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Revisiting a holiday classic via my odd little universe.

Alien Santa

    Start: Eleven years ago, back when I was using the writing name of “L. George Daniels,” I put together a little UFO-related parody of the traditional carol “The Twelve Days of Christmas,” and posted it on a long defunct site of mine. Oddly enough, novelist and self-professed UFO experiencer Whitley Strieber picked up on it, and a year after it was discovered by an organization devoted to skeptical enquiry, the (honest!) Rational Examination Association of Lincoln Land (REALL), which requested to include it in their December 2000 Newsletter (PDF link).

    Being just odd enough, I though I’d submit it once again for your holiday perusal.

    Happy holidays from me and mine to you and yours.

    Daniel

“The Twelve Alien Days of Christmas”
 

On the first day of Christmas, an alien gave to me —
A crashed flying saucer and crew.

On the second day of Christmas, an alien gave to me —
Two men in black,
Indentand a crashed flying saucer and crew.

On the third day of Christmas, an alien gave to me —
Three implants,
Two men in black,
Indentand a crashed flying saucer and crew.

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Red Moon's New Cover

The new cover for
Red Moon

    Start: Over the last few months, Variance Publishing has hosted on their blog a number of posts featuring their offerings and commentary by their authors, and they graciously invited me to contribute. Stanley Tremblay of Variance gave me permission to repost these here, and today’s post is the second of the three I contributed, an interview by Craig Alexander, author of The Nineveh Project, with yours truly.

Author on Author – Craig Alexander on Daniel Brenton

Here it is fans, the last week of “Author on Author.” I know, a round of awwws followed by boos and hisses. Don’t worry, another fun author-involved project will be coming your way soon, but let’s not detract from our project at hand where Craig Alexander pokes and prods into Daniel Brenton’s thoughts, life, and career.

Craig Alexander: Some of my favorite novels, like Red Moon, are collaborations. I’ve always wanted to know how that works. Can you give us any insight into the collaboration process?

Daniel Brenton: Craig, thank you for the kind words regarding Red Moon. I don’t think my experience is representative of all collaborations, of course, but I can certainly share it.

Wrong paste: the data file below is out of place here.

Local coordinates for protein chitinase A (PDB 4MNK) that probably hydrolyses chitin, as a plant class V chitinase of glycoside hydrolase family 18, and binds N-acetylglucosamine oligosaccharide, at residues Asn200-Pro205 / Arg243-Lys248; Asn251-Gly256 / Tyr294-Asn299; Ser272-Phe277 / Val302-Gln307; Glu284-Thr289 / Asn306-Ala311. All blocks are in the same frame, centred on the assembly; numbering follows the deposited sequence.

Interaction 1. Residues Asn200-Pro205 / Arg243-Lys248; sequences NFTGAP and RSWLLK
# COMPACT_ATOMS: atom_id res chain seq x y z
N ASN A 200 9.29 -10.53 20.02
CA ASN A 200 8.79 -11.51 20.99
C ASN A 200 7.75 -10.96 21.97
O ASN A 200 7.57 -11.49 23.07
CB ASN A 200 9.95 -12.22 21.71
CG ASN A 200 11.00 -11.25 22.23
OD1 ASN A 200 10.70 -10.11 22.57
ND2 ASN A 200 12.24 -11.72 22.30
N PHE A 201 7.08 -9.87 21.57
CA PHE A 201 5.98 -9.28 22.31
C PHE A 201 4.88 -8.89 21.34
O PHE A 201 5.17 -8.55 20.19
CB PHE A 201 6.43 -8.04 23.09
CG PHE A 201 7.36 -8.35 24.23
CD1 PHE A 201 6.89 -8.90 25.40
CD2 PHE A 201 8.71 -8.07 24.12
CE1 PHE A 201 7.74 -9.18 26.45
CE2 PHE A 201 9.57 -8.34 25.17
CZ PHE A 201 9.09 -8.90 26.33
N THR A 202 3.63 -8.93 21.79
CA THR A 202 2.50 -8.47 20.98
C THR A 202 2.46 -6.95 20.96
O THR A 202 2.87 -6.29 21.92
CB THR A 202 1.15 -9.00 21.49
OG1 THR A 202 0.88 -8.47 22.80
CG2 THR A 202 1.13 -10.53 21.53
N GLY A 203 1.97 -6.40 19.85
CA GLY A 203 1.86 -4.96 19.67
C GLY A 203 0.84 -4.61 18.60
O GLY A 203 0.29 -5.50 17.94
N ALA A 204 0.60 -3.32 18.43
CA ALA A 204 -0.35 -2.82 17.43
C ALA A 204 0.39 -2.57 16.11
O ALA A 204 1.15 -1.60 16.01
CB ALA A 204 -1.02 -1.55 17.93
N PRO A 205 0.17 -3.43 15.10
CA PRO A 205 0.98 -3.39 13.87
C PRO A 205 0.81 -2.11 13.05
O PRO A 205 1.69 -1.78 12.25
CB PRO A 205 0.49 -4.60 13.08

There was a long process with Red Moon. The first spark was in fact was a short story I wrote in junior high (and long since lost … probably for the best). In the early 1990s the memory of this story sparked in Dave the idea of a writing a screenplay, in part motivated by the success by the then-recent film Apollo 13. For those not familiar with Red Moon, a portion of the novel is set in 1968-1969 on the Russian side of the Moon race, and follows the story of Grigor Belinsky, the only Soviet cosmonaut to (secretly) make it to the Moon.

Dave and I wrote a screen treatment which, unfortunately, went nowhere. The best input he received on it was that, with the ’60s and the Cold War so far behind us, no one would care about Belinsky and his journey.

Dave didn’t want to give up on the story, and he revisited the idea after about a year with the intent of making it a novel, and devised two storylines set in 2019, involving a “return to the Moon” mission and the international intrigue behind it

So, to answer your question, mostly due to my circumstances I took a back seat to the effort. I did actually write about 20,000 words to the novel, of about 12,000 actually wound up in it, smoothed over a little to better fit with Dave’s style. (If you’ve read the story, my chapters follow Belinsky through his lift-off, his flight to the Moon, and his long vigil there.) Beyond this, I helped develop the character of Mirya, Belinksy’s dissident wife, focusing on her religious and “mystical” side: I hit upon the idea of her experiencing an apparition of (what is now) the Russian Orthodox Saint, Xenia of St. Petersburg, an event that colors much of the 1960s narrative.

From my experience, our collaboration — which I certainly consider successful — was based on an agreement on who has final say on the vision of the book. Dave did, and I accepted that, partly because he had in fact picked up the ball and run with it, and partly because I trusted his instincts. I have a hard time picturing an effort to write a novel using a different paradigm.

CA: What’s next? Can we expect any more great reads from you in the future?

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